Arthritis of Wrist
Wear-and-tear arthritis, known as osteoarthritis, is the progressive wearing down of the healthy cushioning tissue between the joints, called articular cartilage, which acts as a natural shock absorber between the bones. It can affect almost any joint in the body, but the wrist is a common location.
Wrist arthritis is frequently, but not always, painful, and typically results in stiffness and a reduced range of motion in the joint. It is more common in women than men and impacts virtually everyone as they age, affecting nearly two-thirds of adults over age 60 and the majority of people over age 75.
People who suffer from osteoarthritis of the wrist typically experience some or all of the following symptoms:
- Wrist pain that comes and goes
- Inflammation around the joint
- Limited range of motion or stiffness
- Feeling of clicking or grinding in the joint (crepitation)
- Weakness that makes gripping and pinching objects difficult
There are no known medications or treatments that can prevent osteoarthritis, and there is no cure. However, the hand subspecialists at Lancaster Orthopedic Group can offer a variety of treatments that may provide relief from your symptoms, slow the progression of the disease, and help you get back to the everyday activities you used to enjoy.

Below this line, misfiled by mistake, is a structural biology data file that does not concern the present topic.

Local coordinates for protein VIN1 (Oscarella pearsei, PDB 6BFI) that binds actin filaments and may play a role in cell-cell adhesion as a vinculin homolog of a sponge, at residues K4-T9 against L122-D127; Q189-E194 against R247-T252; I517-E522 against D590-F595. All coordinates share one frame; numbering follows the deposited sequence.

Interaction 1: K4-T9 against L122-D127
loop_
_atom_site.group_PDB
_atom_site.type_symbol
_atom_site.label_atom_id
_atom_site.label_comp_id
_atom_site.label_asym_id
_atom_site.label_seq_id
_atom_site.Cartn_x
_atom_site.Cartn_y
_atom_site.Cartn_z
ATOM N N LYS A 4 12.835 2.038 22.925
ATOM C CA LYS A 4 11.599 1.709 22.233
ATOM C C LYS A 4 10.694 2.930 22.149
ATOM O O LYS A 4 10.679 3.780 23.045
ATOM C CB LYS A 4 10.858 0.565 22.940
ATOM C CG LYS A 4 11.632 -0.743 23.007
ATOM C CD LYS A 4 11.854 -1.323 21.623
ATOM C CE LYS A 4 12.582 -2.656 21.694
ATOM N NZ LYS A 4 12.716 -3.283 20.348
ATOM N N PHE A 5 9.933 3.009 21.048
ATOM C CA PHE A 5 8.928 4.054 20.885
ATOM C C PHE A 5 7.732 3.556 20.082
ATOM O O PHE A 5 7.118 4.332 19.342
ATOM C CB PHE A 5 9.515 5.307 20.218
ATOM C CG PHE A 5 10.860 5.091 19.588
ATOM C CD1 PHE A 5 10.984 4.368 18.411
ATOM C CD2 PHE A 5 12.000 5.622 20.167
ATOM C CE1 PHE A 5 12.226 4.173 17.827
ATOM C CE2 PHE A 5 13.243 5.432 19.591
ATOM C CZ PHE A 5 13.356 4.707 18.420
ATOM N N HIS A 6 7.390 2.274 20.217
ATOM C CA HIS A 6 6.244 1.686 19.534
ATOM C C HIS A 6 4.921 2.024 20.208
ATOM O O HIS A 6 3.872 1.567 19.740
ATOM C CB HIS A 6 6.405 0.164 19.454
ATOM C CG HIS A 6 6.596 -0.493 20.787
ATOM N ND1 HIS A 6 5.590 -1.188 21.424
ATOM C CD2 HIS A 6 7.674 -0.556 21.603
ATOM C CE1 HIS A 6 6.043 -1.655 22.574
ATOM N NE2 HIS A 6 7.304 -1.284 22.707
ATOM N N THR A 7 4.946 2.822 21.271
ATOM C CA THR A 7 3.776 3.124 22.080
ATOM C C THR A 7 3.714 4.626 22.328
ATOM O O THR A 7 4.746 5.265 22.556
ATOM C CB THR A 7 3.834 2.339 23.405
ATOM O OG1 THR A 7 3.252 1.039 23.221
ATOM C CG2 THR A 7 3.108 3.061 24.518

Rest and warm compresses often help to reduce swelling, pain and inflammation. Topical and oral pain medications can temporarily relieve wrist pain. Splinting can stabilize and support the joints. For many patients, hand strengthening exercises are an effective option. Surgery may be an option for people who have severe wrist pain or have lost significant function.